Canadian Woodworking


Photo by Rob Brown ; Illustration by Len Churchill

With a stationary (aka fixed-base) router, the cutting depth remains constant while the router is in use. With a plunge router you can move the motor and router bit assembly up and down while the router is in use. A combination router consists of a motor and interchangeable stationary and plunge bases. Either style of router can be had in one of three motor sizes: up to 1 HP for compact (aka trim, laminate, or palm) routers; between 1 and 2-1/2 HP for mid-sized routers; and 3 HP and larger for production routers. Features that you’ll want with any router include soft start, electronic feedback circuitry, easy-to-use micro-adjust depth control, spindle lock, and interchangeable sub-bases. For mid-sized and production routers look for models that have both 1/4″ and 1/2″ collets.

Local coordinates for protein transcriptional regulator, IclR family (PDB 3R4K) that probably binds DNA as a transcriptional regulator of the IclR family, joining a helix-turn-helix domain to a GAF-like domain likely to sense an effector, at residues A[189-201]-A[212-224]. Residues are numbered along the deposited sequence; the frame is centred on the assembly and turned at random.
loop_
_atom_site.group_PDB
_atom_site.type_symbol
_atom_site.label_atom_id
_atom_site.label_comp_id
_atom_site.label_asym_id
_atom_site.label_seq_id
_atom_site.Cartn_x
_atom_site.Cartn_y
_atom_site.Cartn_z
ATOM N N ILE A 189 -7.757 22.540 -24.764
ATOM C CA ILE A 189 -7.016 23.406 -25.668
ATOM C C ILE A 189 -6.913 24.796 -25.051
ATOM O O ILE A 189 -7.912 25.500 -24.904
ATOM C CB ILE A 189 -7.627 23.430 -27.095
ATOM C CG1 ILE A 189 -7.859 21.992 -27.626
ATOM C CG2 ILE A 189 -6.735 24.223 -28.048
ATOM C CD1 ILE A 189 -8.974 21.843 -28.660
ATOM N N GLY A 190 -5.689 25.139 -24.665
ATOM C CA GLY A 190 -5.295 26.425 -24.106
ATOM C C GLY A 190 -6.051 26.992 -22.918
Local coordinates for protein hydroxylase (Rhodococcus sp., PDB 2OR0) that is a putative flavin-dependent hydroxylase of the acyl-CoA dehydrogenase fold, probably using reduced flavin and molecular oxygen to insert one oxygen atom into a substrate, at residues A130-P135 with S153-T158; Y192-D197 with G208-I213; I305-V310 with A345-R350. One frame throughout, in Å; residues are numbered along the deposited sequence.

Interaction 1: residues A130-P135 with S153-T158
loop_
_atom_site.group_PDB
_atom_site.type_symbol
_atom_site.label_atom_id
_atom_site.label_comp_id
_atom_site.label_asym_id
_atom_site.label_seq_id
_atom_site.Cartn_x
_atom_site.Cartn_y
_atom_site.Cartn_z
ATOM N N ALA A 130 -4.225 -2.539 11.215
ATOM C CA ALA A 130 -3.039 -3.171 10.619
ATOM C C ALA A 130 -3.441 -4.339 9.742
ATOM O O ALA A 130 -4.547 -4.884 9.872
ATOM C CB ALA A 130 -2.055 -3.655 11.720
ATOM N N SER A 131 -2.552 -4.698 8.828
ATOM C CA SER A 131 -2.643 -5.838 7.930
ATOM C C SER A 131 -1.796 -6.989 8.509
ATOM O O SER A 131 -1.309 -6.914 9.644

Get the most our of your router


Set Your Speed

Adjust router speed for the type of material and the size of the router bit being used. Typically, the larger the bit, the slower the speed. Consult a router speed chart if in doubt.

Learn to Climb Cut

Reduce tear-out by moving the router in the opposite direction of normal feed. On a router table only climbcut when using a jig or power feeder.

Purchase Quality Bits As Needed

While bit sets may seem economical, many include bits you will seldom use. Buy bits when you need them, and select premium quality bits – they cost more, but they give better results and last longer than economy bits.

Turn it Upside-Down

A router table makes it easier and safer to use the router – particularly for small, narrow stock. You can do more precise routing, with better dust management. Build your own or buy a fully decked-out router table.

Invest in Jigs

Purchase or make jigs for freehand routing and for use on a router table. There are jigs for routing circles and arcs, inlays, mortises, and dovetails, and for shaping complex convex and concave surfaces.

Carl Duguay - [email protected]

Carl is a Victoria-based furniture maker and the web editor at Canadian Woodworking & Home Improvement.

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